Friday night’s highly anticipated debut performance of Joe Russo’s Almost Dead in the capital city of Albany, New York was nothing short of jaw-dropping. While many Upstate deadheads have taken the 3-hour journey southbound to see the boys in their Brooklyn Bowl home turf, most the crowd in the sold-out Palace Theatre were experiencing the glory for their first time.An appropriately placed “Feel Like A Stranger” assured the room that it would be a long, long, crazy, crazy night. The five strangers on stage introduced themselves to the Palace in an all-too-authentic JRAD way by mixing the distinct sound of the Grateful Dead with the high-energy improvisations that fans have come to love in their almost 150 shows. Seamlessly transitioning into “Help On The Way” was the first of many awe-inspiring and unique transitions in the night. Marco Benevento hopped back and forth from organ to grand piano and provided a gorgeous yet rambunctious solo while transitioning into the classic “Slipknot” section of the one-two Blues for Allah punch.After the calming and celestial board work from Benevento, drummer Joe Russo slammed his foot on the gas for a peel-out transition into “The Wheel.” Guitarist Tom Hamilton sonically connected with Russo to appease the Upstate Phish fanbase with a kid-tested, mother approved “Bathtub Gin” tease. Bassist Dave Dreiwitz came knocking at the door, Lesh-like with bass-bombs that rattled the upper deck of the theatre during the spacier part of the jam. Local Grateful Dead tour veterans thought back to a time almost exactly 25 years ago when Jerry Garcia sang the tune down the street at the Knickerbocker Arena which is featured on the fan-favorite live album, Dozin’ at the Knick.Hamilton tipped his hat to Jerry during an extra special solo in “Uncle John’s Band”, yet another highlight of the first quarter of the show. The version contained elements of a 90’s hip-hop backbeat and for good measure, the quintet threw in a “Poison” sample by Bell Biv DeVoe. Guitarist Scott Metzger shined during the bouncy flow into “Truckin’”, which the band took on an extended test-drive before peppering in another Phish tease with “Chalkdust Torture”. Although the band was technically truckin’ back from Buffalo as they played Syracuse’s Landmark Theatre the night before, the lyrics of the Grateful Dead greatest-hit always induce serious excitement from any New York crowd.A silky “Music Never Stopped” reprise had some members of the capacity audience howling for “The Other One” only to be pleasantly faked out. The 5-piece continued to pull rabbits of the hat with a surprising jam that contained elements of a high energy “Born-Cross Eyed” that could have dropped into “The Other One” (or “Crosseyed and Painless” at this point) but instead took fans into set break.Set two kicked off with a mellow and slow-building “Reuben & Cherise”, which brought forth a flood of teases including yet another Phish nod in “Divided Sky” where Tommy Hamilton channeled Trey Anastasio again. With a Tweezer-esque energy, the band blasted off into the highlight of the second set “Viola Lee Blues”. The rollercoaster jam drifted into an out-of-left-field takeover by Benevento and brought some of us back to the days where there was only The Duo. A funky guitar exchange by Hamilton and Metzger was later combated with a Dreiwitz / Russo collaboration that let everyone in on the fun. The colossal reprise featured elements of “Happiness Is A Warm Gun” and “Lady Madonna” by Hamilton and Benevento which may have been foreshadowed during the all-Beatles set break mix. When the jam finally fizzled out, the crowd once again found themselves falling into a deep “Foam” tease, capping off the unprecedented four-song tease-pack celebrating the quartet from Vermont.Watch the second-set opener below, courtesy of nugs.tv.As if the show wasn’t hot enough, a “Jack Straw” for the ages reminded JRAD rookies the importance of first impressions, and they surely delivered. Instead of singing the final lyrics “we can share the women we can share the wine”, Hamilton and the crew instead instrumentally faded away into “So Many Roads”. To keep the theme of “roads” present, Joe Russo led his crew into a rowdy “Goin’ Down The Road Feelin’ Bad” that had even the old timers out of their seats. After an instrumental “We Bid You Goodnight,” Russo tossed one of his drumsticks into the grateful crowd hopeful that they would see him and the band for one more song.“Magnificent Sanctuary Band” may have been recorded by Jerry Garcia, but it never made it to the stage for a live performance. Benevento’s mastery on the grand piano only added to the soulful voice of Hamilton during the well-placed song to leave behind in Albany. In the Donny Hathaway version of the encore tune, there is an introduction spoken by Hathaway that couldn’t be more appropriate for summing up JRAD’s first show at the Palace Theatre: “Well try to imagine with me if you will, that you were the first to see the band coming down the way, growing bigger and bigger, and your heart pounding harder and harder.”You can listen to the full show audio below, courtesy of Brian Goldstein:Joe Russo’s Almost Dead plays their final show of the short and sweet run at The State Theatre in Portland, Maine on Saturday night.Setlist: Joe Russo’s Almost Dead | The Palace Theatre | Albany, NY | 3/16/18Set One (8:43PM – 10:01PM): Feel Like A Stranger > Help On The Way -> Slipknot! @ -> The Wheel # -> Uncle John’s Band $ -> Truckin’ % -> Music Never Stopped Reprise -> Born Cross-eyed JamSet Two (10:40PM – 12:14AM) Jam -> Ruben & Cerise ^ -> Viola Lee Blues -> 9 to 5 Jam -> Viola Lee Blues Reprise + -> Jam & -> Jack Straw * -> So Many Roads -> Going Down The Road Feeling Bad -> We Bid You Goodnight (Instrumental)E: Magnificent Sanctuary [email protected] – With an MB Solo# – With “Bathtub Gin” (Phish) Teases & Jams$ – With a “Poison” (Bell Biv DeVoe) Tease (JR) & a “Mama, I’m Coming Home” (Ozzy Osbourne) Tease (TH)% – With a “Chalkdust Torture” (Phish) Tease (TH)^ – With a “Divided Sky” (Phish) Tease (TH), a “Let My Love Open the Door” (Pete Townshend) Tease (TH) and a “Paradise City” (Guns N Roses) Tease (Band)+ – With a Unknown Tease (SM) & a “Cavern” (Phish) Tease (JR)& – With “Foam” (Phish) Teases & Jams* – With a “Llama” (Phish) Tease (JR), Ruben & Cerise Teases & GDTRFB Teases (TH)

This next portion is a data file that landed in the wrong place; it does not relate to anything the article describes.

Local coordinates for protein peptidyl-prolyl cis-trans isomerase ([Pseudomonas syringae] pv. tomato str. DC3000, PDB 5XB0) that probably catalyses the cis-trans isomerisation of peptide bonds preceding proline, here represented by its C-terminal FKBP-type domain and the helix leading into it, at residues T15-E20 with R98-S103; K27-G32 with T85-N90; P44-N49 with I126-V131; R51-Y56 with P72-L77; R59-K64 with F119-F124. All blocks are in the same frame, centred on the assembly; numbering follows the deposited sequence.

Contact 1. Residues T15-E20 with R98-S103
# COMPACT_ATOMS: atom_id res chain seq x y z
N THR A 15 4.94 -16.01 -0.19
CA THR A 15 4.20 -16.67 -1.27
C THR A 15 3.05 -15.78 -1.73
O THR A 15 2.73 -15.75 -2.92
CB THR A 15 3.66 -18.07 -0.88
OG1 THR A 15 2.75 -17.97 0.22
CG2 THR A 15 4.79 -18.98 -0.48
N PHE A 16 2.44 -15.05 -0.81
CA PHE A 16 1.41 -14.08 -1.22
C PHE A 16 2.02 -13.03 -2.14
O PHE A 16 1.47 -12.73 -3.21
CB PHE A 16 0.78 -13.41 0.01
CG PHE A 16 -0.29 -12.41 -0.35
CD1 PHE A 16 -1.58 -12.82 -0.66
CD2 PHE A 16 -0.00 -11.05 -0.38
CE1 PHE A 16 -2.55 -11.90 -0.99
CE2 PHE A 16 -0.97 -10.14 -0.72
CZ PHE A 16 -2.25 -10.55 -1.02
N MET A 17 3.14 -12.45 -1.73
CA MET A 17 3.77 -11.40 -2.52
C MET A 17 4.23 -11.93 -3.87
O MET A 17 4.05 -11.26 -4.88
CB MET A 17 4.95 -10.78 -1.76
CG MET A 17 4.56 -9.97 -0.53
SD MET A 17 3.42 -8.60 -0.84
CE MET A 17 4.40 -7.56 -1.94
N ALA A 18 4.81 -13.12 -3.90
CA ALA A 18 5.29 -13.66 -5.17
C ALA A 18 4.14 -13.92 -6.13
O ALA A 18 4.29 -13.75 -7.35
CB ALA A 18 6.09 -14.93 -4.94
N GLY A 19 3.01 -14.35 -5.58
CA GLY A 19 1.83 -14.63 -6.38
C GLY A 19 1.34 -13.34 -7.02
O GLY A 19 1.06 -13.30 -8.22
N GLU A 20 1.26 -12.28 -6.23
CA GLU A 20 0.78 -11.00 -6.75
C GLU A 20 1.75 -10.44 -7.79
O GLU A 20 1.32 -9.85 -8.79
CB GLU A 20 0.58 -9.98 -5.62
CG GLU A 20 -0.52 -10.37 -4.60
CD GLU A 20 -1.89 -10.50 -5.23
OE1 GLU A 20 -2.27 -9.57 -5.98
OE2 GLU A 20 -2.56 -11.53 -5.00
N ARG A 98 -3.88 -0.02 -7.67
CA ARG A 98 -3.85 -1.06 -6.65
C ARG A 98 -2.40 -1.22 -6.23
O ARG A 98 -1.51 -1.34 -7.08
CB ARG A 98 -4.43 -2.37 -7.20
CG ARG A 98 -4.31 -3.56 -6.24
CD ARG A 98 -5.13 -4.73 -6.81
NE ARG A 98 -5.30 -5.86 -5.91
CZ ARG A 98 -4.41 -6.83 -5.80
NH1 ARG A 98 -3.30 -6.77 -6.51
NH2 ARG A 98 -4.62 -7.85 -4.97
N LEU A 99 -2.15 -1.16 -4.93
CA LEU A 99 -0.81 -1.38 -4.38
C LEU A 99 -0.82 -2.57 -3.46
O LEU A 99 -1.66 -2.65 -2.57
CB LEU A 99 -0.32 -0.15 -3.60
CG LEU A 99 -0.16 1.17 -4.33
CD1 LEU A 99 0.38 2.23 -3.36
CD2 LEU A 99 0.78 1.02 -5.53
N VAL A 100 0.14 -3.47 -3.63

Earlier this week, news surfaced that a deal is in the works to sell iconic New Orleans venue Tipitina’s in light of recent lawsuits and financial insecurity, according to a report from local New Orleans news outlet WWL-TV. The reported plans to sell Tipitina’s come as its longtime owner, Roland Von Kurnatowski, faces a number of lawsuits from investors surrounding bounced checks and unpaid debts totalling nearly $3M.Initially, the identity of the venue’s potential buyers and their plans for the space were unclear. WWL-TV now reports that multiple sources close to the negotiations have confirmed that local funk-outfit Galactic has been working on a deal to purchase the iconic Big Easy venue from Von Kurnatowski.Galactic has a longstanding history with Tipitina’s that dates back to the early 1990’s, when the band was called Galactic Prophylactic. Galactic was started by Stanton Moore, Robert Mercurio, Ben Ellman, Jeff Raines, and Rich Vogel, who were students at Tulane and Loyola universities and ended up settling in the Uptown area of New Orleans around Tipitina’s. With their mentor Theryl DeClouet joining the band to assist on lead vocals, Galactic gained popularity around town and quickly started selling out shows at the iconic club. Moore, as well as fellow bandmates, have also had longtime involvement with the Tipitina’s Foundation started by Von Kurnatowski and his wife, Mary, which helps bring and teach music to kids in New Orleans.Tipitina’s was originally founded by a group of New Orleans music fans as a performance venue for local musical legend Professor Longhair. It’s named for one of Longhair’s most famous songs, “Tipitina”, which has since become a beloved NOLA standard. Von Kurnatowski bought the venue in 1996, and while he was reportedly unaware of its particular history, he has since been dedicated to preserving its identity. As WWL-TV notes, the couple would likely have to stop using the Tipitina’s name for the foundation should they choose to sell the venue.WWL-TV also notes that, “Several sources associated with the club have said they hope Galactic buys Tipitina’s to keep it alive as a cultural touchstone on the New Orleans live music scene. Members of the band declined to confirm that the deal was in the works, but people with direct knowledge of the negotiations said it has been for some time and could be finalized soon.”[H/T WWL-TV]